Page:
Travis Grindstaff wins gold medal in sky divingBy Lacy Hilliard
Johnson County native and 2009 Johnson County High School graduate, Travis Grindstaff, was awarded a gold medal in four-way formation skydiving at the 2012 United States Parachute Association’s National Collegiate Parachuting Championships.
Grindstaff is a senior at the United States Air Force Academy in Colorado Springs, Colorado. He traveled to Eloy, Arizona to take part in the skydiving competition. As a pre-med student, it might be surprising that Grindstaff finds the time for such high-flying pursuits. However, Grindstaff is a devoted member of his team, Air Force Legacy, and has completed more than 600 jumps.
The International Air Sports Administration describes formation skydiving as “the art of building formations or patterns in freefall.” Formation skydivers are given a certain number of seconds to successfully complete each formation. During the dive, a videographer records the action and after the dive is complete, the footage is handed over for judging. Formation skydiving requires a tremendous amount of strength, teamwork, and precision to complete a successful dive. Competitors train both in the air and on the ground to learn proper timing and body positioning for the various formations.
Grindstaff and his teammates beat over 100 competitors to claim their gold medal and title as National champions. The competition, which is the largest in the world, took place at Skydive Arizona, and offered four different categories for the hundreds of aerial competitors. Besides formation skydiving, the competition also included vertical formation skydiving, sport accuracy, and classic accuracy.
The United States Parachute Association is a non-profit organization that works to promote safe skydiving practices and technology. The organization has over 34,000 members and a 22-member board of directors. It is the hope of the organization that by utilizing advanced research and taking into consideration the voice of their members, the USPA can promote newer technologies that can lessen the risk of injury in the sport.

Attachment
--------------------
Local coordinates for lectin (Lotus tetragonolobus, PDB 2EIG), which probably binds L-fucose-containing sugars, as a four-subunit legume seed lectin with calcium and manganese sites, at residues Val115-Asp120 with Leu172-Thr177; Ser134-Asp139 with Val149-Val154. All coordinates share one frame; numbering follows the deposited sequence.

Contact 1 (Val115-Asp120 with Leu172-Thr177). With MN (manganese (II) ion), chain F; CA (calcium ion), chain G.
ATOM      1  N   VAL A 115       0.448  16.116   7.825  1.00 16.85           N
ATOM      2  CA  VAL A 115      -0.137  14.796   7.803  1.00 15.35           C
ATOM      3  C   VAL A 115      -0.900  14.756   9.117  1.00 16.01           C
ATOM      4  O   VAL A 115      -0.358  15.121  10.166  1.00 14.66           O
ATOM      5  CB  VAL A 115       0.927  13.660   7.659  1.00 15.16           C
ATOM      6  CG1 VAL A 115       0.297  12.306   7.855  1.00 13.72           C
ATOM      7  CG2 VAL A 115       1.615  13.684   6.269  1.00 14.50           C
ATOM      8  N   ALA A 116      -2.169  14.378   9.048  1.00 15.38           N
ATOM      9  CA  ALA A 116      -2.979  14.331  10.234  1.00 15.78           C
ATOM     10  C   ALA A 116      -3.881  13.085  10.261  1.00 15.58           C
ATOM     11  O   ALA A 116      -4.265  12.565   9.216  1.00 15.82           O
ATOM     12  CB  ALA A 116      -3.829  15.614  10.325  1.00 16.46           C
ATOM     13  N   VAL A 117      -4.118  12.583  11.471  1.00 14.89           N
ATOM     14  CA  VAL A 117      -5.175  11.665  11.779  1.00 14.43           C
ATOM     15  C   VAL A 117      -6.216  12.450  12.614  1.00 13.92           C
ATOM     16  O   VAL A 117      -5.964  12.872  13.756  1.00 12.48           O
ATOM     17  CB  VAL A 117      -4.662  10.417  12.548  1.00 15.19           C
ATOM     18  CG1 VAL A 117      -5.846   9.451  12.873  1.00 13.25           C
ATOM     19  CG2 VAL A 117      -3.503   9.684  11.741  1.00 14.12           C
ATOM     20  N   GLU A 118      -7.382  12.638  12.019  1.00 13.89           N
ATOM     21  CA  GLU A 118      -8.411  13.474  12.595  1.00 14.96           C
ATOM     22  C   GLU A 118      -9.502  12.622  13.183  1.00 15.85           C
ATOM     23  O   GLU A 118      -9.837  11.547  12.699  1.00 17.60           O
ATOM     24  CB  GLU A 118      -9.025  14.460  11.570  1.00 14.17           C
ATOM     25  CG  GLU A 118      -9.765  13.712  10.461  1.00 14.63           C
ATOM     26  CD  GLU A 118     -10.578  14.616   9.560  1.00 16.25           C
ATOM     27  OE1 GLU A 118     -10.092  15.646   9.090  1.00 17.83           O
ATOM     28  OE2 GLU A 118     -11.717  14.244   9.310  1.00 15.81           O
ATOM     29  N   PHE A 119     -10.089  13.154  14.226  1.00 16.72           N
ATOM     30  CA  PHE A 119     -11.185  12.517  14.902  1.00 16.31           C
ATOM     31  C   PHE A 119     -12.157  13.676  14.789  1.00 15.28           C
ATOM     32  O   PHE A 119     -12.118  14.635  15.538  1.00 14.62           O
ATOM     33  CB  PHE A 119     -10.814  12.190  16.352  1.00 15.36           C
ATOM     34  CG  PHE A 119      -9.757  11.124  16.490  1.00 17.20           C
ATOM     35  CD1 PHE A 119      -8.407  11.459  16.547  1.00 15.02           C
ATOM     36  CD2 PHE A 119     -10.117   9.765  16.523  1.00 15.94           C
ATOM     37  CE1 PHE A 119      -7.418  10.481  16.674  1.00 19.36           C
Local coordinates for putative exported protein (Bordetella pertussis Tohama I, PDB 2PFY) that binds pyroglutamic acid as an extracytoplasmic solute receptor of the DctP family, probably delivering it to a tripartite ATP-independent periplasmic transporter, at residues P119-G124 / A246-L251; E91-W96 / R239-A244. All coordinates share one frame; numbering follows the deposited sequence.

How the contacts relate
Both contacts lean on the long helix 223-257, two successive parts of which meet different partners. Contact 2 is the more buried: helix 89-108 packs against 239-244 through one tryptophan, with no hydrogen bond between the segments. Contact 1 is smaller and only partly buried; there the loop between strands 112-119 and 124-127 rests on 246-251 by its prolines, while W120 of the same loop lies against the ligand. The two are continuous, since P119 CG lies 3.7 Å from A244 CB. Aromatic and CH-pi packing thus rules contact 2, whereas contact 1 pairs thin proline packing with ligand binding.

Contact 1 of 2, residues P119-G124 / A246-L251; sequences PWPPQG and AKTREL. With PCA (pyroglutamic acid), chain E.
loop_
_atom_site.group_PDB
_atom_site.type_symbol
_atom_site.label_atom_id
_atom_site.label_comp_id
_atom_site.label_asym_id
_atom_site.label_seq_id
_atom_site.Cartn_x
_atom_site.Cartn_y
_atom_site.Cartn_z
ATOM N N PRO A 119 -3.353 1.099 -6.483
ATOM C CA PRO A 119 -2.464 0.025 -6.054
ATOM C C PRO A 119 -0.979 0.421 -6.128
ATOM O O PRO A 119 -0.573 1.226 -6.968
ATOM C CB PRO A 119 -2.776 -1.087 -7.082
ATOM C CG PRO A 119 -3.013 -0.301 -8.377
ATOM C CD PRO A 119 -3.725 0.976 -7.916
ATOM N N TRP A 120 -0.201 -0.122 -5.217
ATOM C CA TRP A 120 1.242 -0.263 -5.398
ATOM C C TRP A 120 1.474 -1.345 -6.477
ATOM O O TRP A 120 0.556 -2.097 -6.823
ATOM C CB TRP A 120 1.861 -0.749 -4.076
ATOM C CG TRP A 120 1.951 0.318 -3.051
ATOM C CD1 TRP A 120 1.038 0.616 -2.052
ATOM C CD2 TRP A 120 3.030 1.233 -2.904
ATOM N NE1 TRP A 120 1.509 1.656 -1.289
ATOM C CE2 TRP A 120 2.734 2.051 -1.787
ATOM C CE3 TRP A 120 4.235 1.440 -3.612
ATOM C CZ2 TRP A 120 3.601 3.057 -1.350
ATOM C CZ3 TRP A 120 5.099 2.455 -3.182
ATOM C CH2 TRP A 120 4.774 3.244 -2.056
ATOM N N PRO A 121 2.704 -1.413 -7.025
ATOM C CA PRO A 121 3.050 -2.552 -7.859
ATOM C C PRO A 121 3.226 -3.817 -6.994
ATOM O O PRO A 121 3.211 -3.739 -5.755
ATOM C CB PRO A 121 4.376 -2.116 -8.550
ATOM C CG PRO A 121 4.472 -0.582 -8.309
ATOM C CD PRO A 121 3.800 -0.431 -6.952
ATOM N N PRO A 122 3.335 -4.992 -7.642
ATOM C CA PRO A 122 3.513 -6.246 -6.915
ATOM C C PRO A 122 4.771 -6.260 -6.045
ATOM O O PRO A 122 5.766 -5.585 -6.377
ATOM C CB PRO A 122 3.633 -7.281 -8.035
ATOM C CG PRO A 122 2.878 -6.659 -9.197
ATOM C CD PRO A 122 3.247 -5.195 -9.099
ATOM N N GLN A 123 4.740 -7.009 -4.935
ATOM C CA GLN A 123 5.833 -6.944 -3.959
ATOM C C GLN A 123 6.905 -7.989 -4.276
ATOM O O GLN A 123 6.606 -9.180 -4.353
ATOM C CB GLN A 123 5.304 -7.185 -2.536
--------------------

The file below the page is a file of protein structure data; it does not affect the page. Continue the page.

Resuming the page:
Though jumping out of a plane as it soars nearly two miles above the ground may seem an ill-conceived plan, the rate of skydiving injuries is actually rather low. The experts warn that aswith any extreme sport, the participant is taking a risk. However, many more injuries are sustained each year via contact sports like football than with skydiving for pleasure or for sport. The USPA credits the lack of serious skydiving injuries to ever advancing parachute technology as well as regulations that require new skydivers to make several tandem jumps before ever going solo.
In a tandem jump, an inexperienced skydiver is strapped to an instructor. Tandem jumps also employ the use of a drogue parachute, which is deployed shortly after the jump to decrease the jumper’s velocity and thereby decrease the risk of landing incorrectly. During freefall, a skydiver falls at an approximate rate of 130 miles per hour. The use of a drogue parachute significantly decreases this rate.
If you’re looking for a sport that will send your adrenaline rushing, skydiving might just be the sport for you. Travis Grindstaff is passionate about his pursuit of skydiving and the residents of his hometown of Johnson County are excited to see him soar to new heights.